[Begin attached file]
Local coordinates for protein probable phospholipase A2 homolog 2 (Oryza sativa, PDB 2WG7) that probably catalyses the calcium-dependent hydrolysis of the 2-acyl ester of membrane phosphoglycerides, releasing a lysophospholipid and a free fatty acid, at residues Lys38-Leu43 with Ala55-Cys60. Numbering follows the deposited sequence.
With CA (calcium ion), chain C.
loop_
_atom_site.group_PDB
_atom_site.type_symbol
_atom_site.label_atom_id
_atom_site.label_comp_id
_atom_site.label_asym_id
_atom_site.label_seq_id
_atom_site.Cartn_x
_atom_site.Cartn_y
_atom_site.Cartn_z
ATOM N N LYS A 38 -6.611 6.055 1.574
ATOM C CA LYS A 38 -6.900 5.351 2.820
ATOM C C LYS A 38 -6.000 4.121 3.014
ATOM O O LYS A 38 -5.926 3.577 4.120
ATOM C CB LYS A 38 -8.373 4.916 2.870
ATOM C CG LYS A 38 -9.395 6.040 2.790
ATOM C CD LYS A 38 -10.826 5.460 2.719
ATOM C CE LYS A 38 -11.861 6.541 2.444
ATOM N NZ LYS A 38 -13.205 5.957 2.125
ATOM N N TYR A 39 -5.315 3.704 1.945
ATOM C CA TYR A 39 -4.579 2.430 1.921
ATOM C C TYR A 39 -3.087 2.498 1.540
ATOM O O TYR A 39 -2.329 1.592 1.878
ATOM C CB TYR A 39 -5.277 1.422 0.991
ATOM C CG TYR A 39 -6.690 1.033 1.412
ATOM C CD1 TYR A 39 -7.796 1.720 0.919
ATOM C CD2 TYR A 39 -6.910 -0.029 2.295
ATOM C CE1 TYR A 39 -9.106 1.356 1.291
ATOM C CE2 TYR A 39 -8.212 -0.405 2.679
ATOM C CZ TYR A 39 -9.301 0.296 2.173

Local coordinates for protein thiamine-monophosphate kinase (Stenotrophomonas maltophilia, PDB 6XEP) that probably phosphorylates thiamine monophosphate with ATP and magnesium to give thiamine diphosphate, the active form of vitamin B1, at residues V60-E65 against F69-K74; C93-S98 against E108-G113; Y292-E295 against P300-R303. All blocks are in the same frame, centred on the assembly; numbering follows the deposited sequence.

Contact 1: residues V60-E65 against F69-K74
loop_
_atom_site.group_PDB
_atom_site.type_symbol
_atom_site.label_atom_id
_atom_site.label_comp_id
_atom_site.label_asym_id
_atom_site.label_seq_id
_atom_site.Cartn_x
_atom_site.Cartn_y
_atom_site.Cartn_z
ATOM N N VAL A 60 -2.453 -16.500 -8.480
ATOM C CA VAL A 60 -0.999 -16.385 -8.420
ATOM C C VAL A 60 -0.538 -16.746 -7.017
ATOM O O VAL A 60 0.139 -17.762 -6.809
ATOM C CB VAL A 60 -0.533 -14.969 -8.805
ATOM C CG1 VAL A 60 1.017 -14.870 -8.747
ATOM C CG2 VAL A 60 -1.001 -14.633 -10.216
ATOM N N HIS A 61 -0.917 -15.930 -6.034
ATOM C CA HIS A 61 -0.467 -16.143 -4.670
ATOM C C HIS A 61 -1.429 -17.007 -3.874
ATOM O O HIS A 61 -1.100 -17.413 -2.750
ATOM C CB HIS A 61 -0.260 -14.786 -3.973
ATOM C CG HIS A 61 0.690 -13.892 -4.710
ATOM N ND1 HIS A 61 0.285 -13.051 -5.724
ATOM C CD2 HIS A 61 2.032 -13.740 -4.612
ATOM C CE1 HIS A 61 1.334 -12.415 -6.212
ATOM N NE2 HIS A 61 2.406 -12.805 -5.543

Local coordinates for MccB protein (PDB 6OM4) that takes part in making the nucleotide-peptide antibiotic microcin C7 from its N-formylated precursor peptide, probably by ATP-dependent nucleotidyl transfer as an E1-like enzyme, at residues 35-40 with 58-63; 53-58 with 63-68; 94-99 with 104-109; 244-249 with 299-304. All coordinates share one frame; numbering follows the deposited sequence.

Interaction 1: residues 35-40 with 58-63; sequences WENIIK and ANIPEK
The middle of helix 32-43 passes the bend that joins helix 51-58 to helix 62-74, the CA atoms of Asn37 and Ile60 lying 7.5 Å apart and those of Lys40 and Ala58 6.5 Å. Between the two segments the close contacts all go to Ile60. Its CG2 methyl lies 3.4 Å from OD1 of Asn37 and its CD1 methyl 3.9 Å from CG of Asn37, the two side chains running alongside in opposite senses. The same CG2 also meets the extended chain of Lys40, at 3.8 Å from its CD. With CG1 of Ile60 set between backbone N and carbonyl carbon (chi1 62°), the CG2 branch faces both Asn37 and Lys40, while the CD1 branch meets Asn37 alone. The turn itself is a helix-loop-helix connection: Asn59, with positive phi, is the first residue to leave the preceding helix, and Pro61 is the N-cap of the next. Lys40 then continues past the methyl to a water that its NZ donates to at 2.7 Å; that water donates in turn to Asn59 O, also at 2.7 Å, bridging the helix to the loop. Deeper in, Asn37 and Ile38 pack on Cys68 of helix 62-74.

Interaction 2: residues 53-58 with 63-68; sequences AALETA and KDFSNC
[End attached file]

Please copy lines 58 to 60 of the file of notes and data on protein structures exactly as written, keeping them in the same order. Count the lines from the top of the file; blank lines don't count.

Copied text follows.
ATOM N ND1 HIS A 61 0.285 -13.051 -5.724
ATOM C CD2 HIS A 61 2.032 -13.740 -4.612
ATOM C CE1 HIS A 61 1.334 -12.415 -6.212